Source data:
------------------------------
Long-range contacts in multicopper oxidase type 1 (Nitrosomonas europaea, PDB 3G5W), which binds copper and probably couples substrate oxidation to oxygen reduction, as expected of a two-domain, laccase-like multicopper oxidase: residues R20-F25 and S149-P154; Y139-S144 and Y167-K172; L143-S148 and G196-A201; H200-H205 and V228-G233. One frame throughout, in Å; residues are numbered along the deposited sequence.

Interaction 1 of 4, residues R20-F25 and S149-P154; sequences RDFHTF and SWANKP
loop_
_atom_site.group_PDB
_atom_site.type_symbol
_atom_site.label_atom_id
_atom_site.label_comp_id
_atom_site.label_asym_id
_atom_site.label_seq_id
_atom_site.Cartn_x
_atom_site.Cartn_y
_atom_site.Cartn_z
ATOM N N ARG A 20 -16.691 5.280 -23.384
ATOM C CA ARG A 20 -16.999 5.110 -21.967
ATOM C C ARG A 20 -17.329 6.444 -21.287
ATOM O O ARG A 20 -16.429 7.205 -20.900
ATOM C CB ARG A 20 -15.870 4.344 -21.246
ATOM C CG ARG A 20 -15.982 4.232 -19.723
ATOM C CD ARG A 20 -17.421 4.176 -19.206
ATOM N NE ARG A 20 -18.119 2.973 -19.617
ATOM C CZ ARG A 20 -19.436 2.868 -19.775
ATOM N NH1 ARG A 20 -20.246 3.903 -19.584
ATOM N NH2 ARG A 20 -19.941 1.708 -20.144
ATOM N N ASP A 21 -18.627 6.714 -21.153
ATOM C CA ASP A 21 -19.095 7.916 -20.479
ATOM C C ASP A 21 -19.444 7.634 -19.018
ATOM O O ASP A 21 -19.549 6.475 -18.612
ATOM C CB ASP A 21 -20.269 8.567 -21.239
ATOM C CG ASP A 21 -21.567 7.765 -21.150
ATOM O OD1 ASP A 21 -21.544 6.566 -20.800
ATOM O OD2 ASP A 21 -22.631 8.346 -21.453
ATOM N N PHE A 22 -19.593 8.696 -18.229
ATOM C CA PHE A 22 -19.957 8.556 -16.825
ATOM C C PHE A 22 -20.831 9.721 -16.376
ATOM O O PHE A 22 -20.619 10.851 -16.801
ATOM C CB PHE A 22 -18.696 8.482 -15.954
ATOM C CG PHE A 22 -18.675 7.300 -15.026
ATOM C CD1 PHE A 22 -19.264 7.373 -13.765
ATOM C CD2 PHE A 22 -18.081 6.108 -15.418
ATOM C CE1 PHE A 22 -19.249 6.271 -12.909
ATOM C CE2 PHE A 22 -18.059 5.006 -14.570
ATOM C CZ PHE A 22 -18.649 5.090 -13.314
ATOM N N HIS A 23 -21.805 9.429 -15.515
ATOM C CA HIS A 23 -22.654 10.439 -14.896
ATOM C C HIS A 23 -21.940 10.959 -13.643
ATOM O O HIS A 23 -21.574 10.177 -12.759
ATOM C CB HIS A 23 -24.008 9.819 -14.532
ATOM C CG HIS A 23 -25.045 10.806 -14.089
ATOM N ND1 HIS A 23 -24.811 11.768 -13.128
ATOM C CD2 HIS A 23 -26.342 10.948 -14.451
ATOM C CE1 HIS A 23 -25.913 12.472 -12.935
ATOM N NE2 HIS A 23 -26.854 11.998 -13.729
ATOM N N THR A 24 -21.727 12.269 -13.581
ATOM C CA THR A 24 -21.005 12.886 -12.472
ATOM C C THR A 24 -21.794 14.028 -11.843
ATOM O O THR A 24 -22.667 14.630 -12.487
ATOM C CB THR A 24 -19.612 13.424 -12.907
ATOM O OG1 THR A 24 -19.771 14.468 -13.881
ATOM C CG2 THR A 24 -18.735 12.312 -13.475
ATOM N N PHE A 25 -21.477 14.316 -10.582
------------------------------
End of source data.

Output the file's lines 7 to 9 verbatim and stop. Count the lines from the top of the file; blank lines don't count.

_atom_site.label_comp_id
_atom_site.label_asym_id
_atom_site.label_seq_id